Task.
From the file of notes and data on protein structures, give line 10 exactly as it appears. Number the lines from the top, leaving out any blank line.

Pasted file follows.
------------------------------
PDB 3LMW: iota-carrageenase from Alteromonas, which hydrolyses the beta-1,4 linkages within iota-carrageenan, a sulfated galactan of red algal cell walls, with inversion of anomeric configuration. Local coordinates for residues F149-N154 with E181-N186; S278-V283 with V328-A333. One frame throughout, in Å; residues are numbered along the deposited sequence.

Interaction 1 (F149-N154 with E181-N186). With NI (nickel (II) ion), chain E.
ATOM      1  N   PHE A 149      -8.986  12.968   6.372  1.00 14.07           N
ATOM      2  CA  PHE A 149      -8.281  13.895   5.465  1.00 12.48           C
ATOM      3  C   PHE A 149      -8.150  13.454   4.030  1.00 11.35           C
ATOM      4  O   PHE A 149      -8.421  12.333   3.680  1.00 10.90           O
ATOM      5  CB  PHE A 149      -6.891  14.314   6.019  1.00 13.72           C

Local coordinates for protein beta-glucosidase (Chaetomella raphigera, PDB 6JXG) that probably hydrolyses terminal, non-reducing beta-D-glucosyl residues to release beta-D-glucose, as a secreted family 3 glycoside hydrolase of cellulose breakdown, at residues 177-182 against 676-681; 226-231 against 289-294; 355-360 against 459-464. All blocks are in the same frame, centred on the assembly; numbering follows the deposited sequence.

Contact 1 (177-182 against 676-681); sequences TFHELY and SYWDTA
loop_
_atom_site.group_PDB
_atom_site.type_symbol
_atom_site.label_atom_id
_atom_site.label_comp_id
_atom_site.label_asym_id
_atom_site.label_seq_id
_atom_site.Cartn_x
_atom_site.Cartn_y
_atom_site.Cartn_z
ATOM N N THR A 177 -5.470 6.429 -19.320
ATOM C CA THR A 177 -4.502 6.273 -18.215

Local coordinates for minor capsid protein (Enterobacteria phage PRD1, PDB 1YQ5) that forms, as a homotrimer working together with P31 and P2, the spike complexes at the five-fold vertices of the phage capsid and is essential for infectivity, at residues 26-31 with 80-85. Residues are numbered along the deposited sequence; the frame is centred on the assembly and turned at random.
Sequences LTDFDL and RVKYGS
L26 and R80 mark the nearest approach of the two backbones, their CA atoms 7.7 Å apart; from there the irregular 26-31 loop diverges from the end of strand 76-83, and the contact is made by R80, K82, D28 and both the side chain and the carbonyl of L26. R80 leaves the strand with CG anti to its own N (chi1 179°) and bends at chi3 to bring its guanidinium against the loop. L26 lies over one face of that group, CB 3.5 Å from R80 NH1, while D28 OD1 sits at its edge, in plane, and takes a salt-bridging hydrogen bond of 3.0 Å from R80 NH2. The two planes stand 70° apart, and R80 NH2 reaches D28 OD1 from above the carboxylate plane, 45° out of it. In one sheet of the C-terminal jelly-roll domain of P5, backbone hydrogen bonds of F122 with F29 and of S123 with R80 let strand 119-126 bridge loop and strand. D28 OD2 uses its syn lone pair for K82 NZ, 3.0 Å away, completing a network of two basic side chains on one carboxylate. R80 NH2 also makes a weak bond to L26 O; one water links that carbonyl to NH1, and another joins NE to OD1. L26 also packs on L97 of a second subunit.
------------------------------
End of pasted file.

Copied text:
loop_